I have a hard time even saying – at least let Africa have condoms, Pope. Because really, let ANYONE have condoms. But my using the word ‘let’ implies that we are looking for permission from the Pope again. Which brings us back to who is a moral authority of whom. I’m getting off track. Especially for the fact that only 20% of Africans are Catholic (!) – the Pope should not be addressing them all in the way that he has. I hope Africa takes his words with a huge grain of salt and only takes his loving words to heart. People, like the Pope, who cannot physically or morally or even legally modernize their way of thinking have no right to speak FOR the modern community that they supposedly govern. Leaders by their very nature should be constantly updating their policies and constantly evolving in order to best maintain not only their power but also their impact! But again, I see where this could be argued as a slippery slope. The claim is that if the Catholic church starts going back on SOME policies then eventually ALL of them will be susceptible and the entire faith will erode down to nothing. They want to remain a beacon of Truth despite modernity. And I completely understand this. People cannot trust something that has a shifting foundation. But the church IS NOT founded upon condoms or even sex. It is founded upon LOVE and Jesus. And it’s no doubt that Jesus would be walking amongst people with AIDS if he were around today. He probably would be handing out condoms and telling the Pope to relax. He was cool like that. But I can feel myself about to critique the church in a way that is off topic and going to be mind-numbing to go into anyway.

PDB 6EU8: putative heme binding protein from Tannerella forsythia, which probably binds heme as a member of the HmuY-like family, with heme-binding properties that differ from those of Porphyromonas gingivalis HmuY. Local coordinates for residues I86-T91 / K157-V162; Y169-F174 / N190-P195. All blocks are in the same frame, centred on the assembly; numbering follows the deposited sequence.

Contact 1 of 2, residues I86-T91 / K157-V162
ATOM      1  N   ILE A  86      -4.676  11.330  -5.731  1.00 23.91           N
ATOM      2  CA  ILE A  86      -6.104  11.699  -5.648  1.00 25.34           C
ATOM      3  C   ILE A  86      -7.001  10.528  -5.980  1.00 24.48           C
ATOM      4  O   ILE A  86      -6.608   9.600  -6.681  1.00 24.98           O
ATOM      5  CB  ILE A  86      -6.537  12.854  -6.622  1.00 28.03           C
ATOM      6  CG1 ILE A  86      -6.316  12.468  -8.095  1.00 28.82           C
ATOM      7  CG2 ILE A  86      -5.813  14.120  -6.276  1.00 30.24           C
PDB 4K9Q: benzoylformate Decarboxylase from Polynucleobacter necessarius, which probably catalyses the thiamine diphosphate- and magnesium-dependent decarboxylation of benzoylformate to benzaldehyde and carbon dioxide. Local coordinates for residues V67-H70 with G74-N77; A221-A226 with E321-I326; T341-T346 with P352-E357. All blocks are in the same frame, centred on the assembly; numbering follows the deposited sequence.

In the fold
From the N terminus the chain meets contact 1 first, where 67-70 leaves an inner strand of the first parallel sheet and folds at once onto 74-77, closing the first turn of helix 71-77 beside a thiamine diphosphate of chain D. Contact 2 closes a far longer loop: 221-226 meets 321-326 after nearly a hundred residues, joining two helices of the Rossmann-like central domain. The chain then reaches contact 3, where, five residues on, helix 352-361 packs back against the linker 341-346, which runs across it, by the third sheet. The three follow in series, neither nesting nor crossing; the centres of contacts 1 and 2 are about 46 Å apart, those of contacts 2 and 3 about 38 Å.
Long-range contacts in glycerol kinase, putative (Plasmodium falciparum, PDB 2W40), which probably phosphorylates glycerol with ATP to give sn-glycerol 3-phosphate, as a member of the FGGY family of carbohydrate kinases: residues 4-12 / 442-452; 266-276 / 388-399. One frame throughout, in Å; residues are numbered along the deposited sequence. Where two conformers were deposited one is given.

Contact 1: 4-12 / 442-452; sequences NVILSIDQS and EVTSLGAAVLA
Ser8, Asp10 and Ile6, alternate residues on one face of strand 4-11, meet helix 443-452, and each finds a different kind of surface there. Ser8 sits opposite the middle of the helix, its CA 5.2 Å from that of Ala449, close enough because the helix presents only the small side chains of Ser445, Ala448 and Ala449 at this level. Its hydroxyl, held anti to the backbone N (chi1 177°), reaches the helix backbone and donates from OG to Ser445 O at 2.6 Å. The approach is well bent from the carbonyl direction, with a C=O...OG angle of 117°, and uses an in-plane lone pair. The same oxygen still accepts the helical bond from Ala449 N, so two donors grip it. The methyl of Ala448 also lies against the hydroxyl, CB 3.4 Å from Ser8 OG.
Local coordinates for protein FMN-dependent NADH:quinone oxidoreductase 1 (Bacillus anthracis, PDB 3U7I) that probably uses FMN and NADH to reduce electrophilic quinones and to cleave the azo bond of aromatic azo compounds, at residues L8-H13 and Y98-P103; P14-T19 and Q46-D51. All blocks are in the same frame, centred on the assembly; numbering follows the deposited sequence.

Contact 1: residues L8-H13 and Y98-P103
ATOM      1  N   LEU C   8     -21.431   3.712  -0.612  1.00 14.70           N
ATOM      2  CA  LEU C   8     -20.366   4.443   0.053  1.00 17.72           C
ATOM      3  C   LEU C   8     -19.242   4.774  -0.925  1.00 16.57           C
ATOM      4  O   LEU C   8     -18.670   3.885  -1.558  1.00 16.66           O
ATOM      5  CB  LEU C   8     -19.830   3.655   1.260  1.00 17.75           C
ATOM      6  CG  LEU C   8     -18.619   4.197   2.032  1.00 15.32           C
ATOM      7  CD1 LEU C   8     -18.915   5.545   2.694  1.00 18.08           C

Anyway, thanks for your post. It is an important issue of health, which is why it belongs on here. And it is an issue of humanity, which is why it needs to be talked about everywhere. (I totally just invaded your blog post with my comment! sorry! My typing got the best of me.) ☺

  • Sarah

    My response to AMANDA’s previous comment:

    Amanda, a further tackle of your post/comment! First, let me thank you for being willing, as an active member of the Catholic Church to step out and share your feelings with me. For now, it seems that most people are just staying out of it around here. I know we’ve both directed some traffic this way, but I think a lot of people, Catholic or not, are leery of speaking up or saying the “wrong” thing.

    I am encouraged to see more articles and blogs popping up with the same “their culture is not ours” line because I think that is a huge realization everyone needs to keep in mind. The other thing you touched on that I wanted to bring up again is that industrial nations are more than willing to offer help … with terms. Those terms are oftentimes (like now) not possible to meet, leaving the countries “at fault” for not being able to accept the help. It’s a vicious cycle. The statement from Cardinal Daneels “using a condom with the intention of stopping disease [is] morally different than using one to prevent the creation of life” should be given more attention …can we send the Pope an email with that line?

    I have read a few more articles in the past 24 hours about how most Africans are taking the Pope’s words with a grain of salt because they aren’t all Catholic. However, I feel like because of his authority over the church, Pope Benedict has to say words like these; but they could have been changed or given with a disclaimer of types (possible? I dunno!) I would agree with you that the church is set in some very old rooted and strict foundational ways and that if it were to be any other way, if a Pope were to suddenly change his mind/the foundation of the church, the infrastructure would crumble.

    Truth in modernity in any religion is a slippery slope and can really throw panic into the works of a faith. I do, one hundred percent, agree that the Christian church (all sects of the Christian church) is founded upon love and Jesus. Jesus would be the one hanging out with the HIV+ and AIDS patients today – no doubt about that! You are probably right on the fact that he would probably tell the Pope to relax a bit, too; but who knows!